Experience the Ocean, Delivered to your Door
At Aredant, we create the modern culinary adventures that bring the allure of the ocean right to your door. We know that the freshest seafood deserves to be much more than a meal…it should be an experience. From meaty, deep-water Maine lobsters to sweet diver scallops and wild-caught swordfish, we ship them all with the tools of the trade and personal touches that turn eating into an event. So reward your passion for premium seafood and experience the ocean, delivered to your door.
You will love our Maine Seafood!
48 Union Wharf
Portland, ME 04101
Email: (Preferable) [email protected]
Hours of Operation
Mon – Fri: 8am EST through 8pm EST
As more customers demand eco-friendly seafood,Aredant.com would like to inform you about the many environmentally friendly methods used by the Maine lobster fishery.
Maine lobsters are harvested the old-fashioned way, with each harvester hauling in 250 to 300 traps a day, one trap at a time. While this process is longer and harder than dragging the sea floor, Maine lobster harvesters are committed to preserving the environment and protecting our valuable natural resources, as they have been for generations.
In Maine, lobster harvesters have followed these conservation practices for years to sustain the lobster fishery and preserve a healthy environment:
- Return to the sea any pregnant lobster (1889).
- Measure each lobster for both minimum and maximum legal size, which protects young, egg-bearing females as well as large, healthy breeders.
- V-notch the tails of “berried,” or egg-carrying, females and return them to the sea, where they continue to reproduce for a few more years until they outgrow the notch and are removed from the ocean (1917).
- Harvest lobsters using only eco-friendly lobster traps (1961).
- Refrain from removing eggs from any female lobster or possess any female lobster from which eggs have been removed (1979).
- Use traps with escape vents, which enable lobsters under the minimum catchable size to swim back out and grow to legal size (1979).
- Use biodegradable trap panels designed to release lobsters from traps that are “lost” while fishing (1990).
- Establish and observe lobster zones for stringent local management. Zones limit the number of new fishing entrants and reduce the number of traps within specific zones (1996).
- Adhere to individual trap limits in certain areas since 1989. Statewide trap limits established in 1996.
- Follow an apprenticeship program (1999) to promote good stewardship within the industry and ensure Maine’s lobster fishery understands adheres to eco-friendly practices. New lobster harvesters are required to serve an apprenticeship before a license is granted and to enter the fishery with a limited number of traps.
- Utilize traps with trap runners (since 2002) to minimize potential damage to the lobster’s legs and claws.
When lobster was deemed overfished in 2000, industry members were tasked with creating a plan to end overfishing and responded immediately. Lobster conservationists focused on two practices: mandatory v-notching — a painless procedure used to mark the tail flipper of egg-bearing female lobsters, signaling they must be thrown back in the water so they can reproduce — and a zero tolerance policy for the harvesting of v-notched lobsters.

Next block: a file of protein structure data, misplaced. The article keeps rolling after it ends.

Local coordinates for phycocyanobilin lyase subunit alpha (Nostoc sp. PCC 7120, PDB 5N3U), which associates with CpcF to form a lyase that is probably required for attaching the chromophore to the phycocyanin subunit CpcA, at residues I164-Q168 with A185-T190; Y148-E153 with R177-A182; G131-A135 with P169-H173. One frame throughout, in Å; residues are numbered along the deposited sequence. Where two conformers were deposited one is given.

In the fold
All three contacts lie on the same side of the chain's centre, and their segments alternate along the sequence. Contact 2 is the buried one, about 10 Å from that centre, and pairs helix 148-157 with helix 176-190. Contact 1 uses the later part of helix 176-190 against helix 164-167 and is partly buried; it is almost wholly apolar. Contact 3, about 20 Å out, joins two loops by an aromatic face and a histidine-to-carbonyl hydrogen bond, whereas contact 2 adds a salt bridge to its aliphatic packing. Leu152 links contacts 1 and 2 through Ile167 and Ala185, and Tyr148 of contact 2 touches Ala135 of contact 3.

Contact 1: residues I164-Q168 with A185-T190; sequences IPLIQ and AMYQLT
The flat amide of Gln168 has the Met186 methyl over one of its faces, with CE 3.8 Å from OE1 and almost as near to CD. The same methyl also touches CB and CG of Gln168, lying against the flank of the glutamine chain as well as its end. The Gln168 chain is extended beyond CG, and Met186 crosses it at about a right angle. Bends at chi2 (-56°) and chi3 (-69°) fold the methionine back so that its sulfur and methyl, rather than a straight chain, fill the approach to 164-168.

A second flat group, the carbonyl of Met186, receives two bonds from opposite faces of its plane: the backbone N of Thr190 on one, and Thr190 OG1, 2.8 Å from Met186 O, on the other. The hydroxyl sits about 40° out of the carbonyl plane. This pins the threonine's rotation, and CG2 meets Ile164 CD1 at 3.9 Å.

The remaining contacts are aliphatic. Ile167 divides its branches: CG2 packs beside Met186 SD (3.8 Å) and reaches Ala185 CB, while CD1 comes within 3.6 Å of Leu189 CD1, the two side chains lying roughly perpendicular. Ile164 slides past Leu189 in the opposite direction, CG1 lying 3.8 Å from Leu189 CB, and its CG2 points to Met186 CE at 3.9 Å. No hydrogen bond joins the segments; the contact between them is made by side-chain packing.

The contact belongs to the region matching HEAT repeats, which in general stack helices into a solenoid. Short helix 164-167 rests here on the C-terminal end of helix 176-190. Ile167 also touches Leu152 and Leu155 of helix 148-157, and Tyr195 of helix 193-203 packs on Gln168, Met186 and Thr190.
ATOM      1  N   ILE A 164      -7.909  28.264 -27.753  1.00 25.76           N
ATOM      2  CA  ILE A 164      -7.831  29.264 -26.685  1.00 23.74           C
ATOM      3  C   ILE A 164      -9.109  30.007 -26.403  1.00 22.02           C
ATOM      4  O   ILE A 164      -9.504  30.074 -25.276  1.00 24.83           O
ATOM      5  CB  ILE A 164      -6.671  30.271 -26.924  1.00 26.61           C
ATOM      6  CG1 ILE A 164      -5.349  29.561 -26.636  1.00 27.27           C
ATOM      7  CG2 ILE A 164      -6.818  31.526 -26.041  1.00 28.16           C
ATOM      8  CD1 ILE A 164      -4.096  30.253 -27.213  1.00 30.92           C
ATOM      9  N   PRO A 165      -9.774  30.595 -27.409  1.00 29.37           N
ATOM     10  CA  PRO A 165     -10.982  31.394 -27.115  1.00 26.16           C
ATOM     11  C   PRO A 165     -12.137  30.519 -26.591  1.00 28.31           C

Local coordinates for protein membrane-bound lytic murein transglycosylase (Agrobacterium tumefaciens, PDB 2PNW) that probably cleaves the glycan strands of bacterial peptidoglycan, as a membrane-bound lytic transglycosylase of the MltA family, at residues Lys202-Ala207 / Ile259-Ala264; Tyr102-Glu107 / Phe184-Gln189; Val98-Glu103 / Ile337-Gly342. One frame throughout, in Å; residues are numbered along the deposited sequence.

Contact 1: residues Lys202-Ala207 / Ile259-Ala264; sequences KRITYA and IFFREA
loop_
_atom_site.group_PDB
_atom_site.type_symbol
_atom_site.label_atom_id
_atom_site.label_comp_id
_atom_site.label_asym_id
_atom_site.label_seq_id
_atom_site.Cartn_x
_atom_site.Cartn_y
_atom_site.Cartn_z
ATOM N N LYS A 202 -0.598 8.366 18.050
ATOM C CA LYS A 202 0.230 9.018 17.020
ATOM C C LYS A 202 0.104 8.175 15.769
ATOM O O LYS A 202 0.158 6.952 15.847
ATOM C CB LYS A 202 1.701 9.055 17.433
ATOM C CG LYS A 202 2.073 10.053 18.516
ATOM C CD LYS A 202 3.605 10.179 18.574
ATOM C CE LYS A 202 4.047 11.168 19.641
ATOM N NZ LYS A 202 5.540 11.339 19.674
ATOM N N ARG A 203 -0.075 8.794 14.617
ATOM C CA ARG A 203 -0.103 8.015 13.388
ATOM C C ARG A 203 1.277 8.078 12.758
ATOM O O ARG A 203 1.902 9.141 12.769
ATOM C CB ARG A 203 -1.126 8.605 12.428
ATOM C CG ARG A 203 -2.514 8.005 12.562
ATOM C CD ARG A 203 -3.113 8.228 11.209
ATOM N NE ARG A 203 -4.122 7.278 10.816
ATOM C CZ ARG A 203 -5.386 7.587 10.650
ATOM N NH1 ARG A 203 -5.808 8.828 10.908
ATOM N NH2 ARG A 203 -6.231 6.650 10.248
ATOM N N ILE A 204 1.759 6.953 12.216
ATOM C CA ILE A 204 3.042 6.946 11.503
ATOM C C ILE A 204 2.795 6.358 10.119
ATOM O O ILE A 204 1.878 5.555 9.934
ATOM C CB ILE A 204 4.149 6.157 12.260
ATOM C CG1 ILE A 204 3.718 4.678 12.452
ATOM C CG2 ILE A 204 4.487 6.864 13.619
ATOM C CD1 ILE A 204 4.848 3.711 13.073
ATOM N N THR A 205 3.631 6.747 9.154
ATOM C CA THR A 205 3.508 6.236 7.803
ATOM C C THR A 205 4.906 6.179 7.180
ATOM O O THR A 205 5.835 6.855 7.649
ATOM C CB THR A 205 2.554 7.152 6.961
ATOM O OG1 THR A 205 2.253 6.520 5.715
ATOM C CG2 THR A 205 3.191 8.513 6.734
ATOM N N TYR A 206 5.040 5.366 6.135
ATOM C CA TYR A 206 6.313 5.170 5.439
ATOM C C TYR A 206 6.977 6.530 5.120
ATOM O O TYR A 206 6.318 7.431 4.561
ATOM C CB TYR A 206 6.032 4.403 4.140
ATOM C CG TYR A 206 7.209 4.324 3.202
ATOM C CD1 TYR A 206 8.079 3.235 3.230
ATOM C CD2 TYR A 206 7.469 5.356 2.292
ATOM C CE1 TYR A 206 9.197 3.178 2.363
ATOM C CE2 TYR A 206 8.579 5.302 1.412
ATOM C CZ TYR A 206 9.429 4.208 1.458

Both aspects of the plan were modeled after some of the methods that have been used by Maine’s lobster industry for years. This plan was adopted in 2002 by the Atlantic States Marine Fisheries Commission’s (ASMFC) lobster management board in Addendum III.
Lobster harvesters are committed to a healthy marine environment and to sustaining the valuable lobster resource for generations to come. That’s why they harvest responsibly and proudly say lobster from Maine is eco-friendly!
Aredant.com knows that traceability and sustainability are important to preserving Maine lobster. By protecting the Maine lobster resource today, we ensure that future generations can enjoy its delicious flavor.
Rest assured that our Maine lobster is of the highest quality, from a well-managed, sustainable fishery.
Additionally, the Maine lobster industry is a well-managed fishery—ensuring that both the Maine lobster resource and the coastal marine environment are protected. You can count on us to support all efforts and organizations committed to preserving the sustainability of Maine lobster.
Many regulations have been put in place. The Maine Lobster Council ensures the health of the lobster resource, including:
- Tail Notching: Female lobsters with visible eggs cannot be harvested. Before releasing a female lobster, the harvester notches its tail to identify it as a good breeder, thus protecting it from being harvested.
- Minimum Size Limit: Size requirements for harvesting enable juvenile lobsters the chance to mature and reproduce before they’re harvested.
- Maximum Size Limit: Maximum size limits protect the stock of large, healthy breeding lobsters.
- Apprentice Program: New harvesters apprentice with veterans to learn sustainable harvesting practices.
- Trap Limits: Individual harvesters are limited to a certain number of traps by state and local regulations.
- Harvest Method: Lobster harvesting in Maine is performed by trap only—no diving or dragging of the ocean floor is allowed. Traps include escape vents for juvenile lobsters and biodegradable escape hatches to free lobsters in lost traps.